“Red Velvet brought it home and made it real for the audience to truly experience the pain inherently in our DNA,” said local icon Ms. Zeno, the Mojo Queen. “She told the history of the blues and showed it also. In her set, she pulled out slave shackles and a whip as she sang from the depth of her soul.

“She was so powerful that she had white people crying and feeling her every emotion,” Ms. Zeno added. “Now everybody gets the blues. But not everybody can feel the blues that we lived as a people.”

But at the end of the day, the IBC is a competition with two main categories: group and solo/duo. Thursday was the opening day; semifinals were Friday with the finalists competing for top honors at a showcase event at the Orpheum on Saturday.

The Memphis Blues Society was represented in the group competition by the Beverly Davis Band, including Gary Burnside of the iconic R. L. Burnside musical family; and Memphissippi Sounds in the solo/ duo category.

Memphissippi Sounds are a duo comprised of Yella P’s harmonica and Cam Kimbrough (grandson of the legendary Junior Kimbrough) on guitar. Yella P is a Shelby County Schools music teacher who began honing his skills on Beale Street before he could legally drive a car. The duo said they were blown away to see Rush in the audience enjoying their performance.

Cotton enjoyed it too.

“Those boys are the truth!” said Cotton, who was listening nearby. “That Yella P sounds like he been playing that harmonica longer than he has been living.

“It does my heart good to see young Black men carry on the tradition of blues with such superb excellence,” he said.

Each act is evaluated by a panel of three judges. In early rounds, many of the judges are members of blues societies, enthusiasts, members of Blues Foundation and artist/industry professionals.

However, the finals are judged by an elite group of industry professionals with proven track records. In the wee hours of the morning heartbreak would come for hundreds of artists. Only eight bands and eight solo/ duo acts advanced to the finals at the Orpheum.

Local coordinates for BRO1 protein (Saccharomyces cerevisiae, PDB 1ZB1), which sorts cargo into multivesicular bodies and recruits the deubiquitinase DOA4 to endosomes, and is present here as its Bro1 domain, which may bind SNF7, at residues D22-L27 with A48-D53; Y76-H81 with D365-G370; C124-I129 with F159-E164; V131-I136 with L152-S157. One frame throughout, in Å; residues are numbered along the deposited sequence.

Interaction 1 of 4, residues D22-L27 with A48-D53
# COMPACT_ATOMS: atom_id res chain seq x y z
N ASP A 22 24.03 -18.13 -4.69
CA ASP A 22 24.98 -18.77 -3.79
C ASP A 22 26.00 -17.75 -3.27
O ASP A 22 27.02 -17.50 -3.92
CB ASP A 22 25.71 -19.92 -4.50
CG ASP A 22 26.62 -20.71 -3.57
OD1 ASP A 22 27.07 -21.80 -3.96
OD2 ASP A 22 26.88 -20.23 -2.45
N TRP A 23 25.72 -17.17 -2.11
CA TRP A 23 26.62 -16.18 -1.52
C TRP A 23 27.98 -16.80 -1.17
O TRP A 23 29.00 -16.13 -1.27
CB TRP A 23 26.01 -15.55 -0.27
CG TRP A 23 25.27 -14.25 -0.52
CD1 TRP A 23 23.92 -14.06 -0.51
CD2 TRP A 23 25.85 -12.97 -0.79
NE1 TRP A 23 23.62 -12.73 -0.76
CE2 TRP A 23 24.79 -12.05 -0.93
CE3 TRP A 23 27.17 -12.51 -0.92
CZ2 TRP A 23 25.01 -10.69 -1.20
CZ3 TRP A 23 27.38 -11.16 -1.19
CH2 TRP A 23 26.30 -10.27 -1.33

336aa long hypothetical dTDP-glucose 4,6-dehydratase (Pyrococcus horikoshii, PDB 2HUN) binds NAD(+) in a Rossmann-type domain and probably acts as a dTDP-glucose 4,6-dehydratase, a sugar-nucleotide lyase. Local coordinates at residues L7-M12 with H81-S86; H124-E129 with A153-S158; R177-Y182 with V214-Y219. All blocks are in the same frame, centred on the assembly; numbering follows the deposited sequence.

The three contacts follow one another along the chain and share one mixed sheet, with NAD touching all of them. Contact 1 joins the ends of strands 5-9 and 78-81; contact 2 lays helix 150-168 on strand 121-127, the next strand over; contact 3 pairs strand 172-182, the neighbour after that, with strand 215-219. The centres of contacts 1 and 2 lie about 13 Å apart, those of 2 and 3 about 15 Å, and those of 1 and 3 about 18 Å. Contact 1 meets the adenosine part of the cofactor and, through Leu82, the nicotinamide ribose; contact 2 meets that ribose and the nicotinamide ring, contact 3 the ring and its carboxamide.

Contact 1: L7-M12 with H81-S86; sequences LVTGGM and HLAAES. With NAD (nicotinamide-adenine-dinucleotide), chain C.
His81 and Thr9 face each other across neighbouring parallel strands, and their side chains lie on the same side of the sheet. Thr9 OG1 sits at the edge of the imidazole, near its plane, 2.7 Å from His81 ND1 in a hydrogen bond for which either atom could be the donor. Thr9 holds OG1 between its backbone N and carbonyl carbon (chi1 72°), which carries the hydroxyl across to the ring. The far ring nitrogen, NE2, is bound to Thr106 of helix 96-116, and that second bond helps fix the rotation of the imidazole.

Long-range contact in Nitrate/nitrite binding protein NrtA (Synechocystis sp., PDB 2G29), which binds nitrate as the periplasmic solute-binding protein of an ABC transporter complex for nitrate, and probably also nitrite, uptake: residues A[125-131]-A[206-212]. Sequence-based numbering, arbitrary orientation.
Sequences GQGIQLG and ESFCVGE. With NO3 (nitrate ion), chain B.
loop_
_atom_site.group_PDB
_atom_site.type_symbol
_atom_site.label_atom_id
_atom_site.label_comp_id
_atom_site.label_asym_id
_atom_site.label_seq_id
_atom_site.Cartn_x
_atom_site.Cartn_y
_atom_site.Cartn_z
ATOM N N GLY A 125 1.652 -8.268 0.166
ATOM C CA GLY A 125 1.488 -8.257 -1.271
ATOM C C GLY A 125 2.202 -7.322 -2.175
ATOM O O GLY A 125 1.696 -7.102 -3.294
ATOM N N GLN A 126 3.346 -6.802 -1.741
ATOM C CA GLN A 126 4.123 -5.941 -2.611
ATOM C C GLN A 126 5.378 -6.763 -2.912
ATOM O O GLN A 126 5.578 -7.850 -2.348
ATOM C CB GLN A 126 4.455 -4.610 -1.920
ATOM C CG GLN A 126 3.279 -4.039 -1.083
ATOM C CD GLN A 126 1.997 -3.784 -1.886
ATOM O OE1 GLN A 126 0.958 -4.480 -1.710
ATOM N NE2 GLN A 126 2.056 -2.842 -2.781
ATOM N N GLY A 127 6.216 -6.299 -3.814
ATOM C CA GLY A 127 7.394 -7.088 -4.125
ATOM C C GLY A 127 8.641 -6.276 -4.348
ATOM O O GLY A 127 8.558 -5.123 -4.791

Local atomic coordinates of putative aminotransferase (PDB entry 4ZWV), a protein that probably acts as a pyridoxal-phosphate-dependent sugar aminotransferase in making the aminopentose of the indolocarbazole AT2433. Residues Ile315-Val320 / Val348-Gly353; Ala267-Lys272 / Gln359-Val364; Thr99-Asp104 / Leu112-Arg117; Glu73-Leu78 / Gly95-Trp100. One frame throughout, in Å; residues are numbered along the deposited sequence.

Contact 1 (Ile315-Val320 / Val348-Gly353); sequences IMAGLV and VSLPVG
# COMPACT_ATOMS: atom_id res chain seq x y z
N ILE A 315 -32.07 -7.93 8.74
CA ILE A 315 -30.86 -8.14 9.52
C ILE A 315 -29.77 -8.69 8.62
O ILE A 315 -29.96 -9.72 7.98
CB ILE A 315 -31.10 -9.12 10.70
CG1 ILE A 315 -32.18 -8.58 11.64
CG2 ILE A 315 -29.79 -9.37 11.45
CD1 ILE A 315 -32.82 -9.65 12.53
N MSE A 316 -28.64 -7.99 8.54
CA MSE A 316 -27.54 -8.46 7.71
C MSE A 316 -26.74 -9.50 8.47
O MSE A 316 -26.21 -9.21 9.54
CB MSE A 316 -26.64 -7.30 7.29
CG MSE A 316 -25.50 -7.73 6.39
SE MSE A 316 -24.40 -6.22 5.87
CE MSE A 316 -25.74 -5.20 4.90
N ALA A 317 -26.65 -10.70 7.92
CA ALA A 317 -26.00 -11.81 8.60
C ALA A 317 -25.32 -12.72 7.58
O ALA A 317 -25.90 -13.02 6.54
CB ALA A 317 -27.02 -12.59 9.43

When the Orpheum showcase was over, Horojo Trio, representing the Ottawa Blues Society, was the first place band winner.  Hector Anchondo of the Blues Society of Omaha won 1st place in the solo/ duo category. Anchondo also won the Memphis Cigar Box Award. Whether those winners represent the best of the competition is in the ear of the beholder.

“I feel sorry that so many of the best performers were eliminated prior to this,” said Thomas “TC” Clay, a Handy Award-winner. “These judges will not get to judge the best to my idea.”

But Rush’s remarks stayed with people, perhaps not in the best way. Some viewed his talk as a blessing to hire white managers. Cotton praised Rush before adding some wisdom of his own. He used the superstar power of Beyoncé to drive home a point.

“Beyoncé could fire all of her management today and hire you,” he told me. “What would be the difference if they called you to hire her? Absolutely nothing. They would call you because they want the product, not the manager.”

It set up what may be the best advice for aspiring musicians at the end of the day.

“Quality is what sells at the end of the day,” Cotton said. “It is purely about the product.”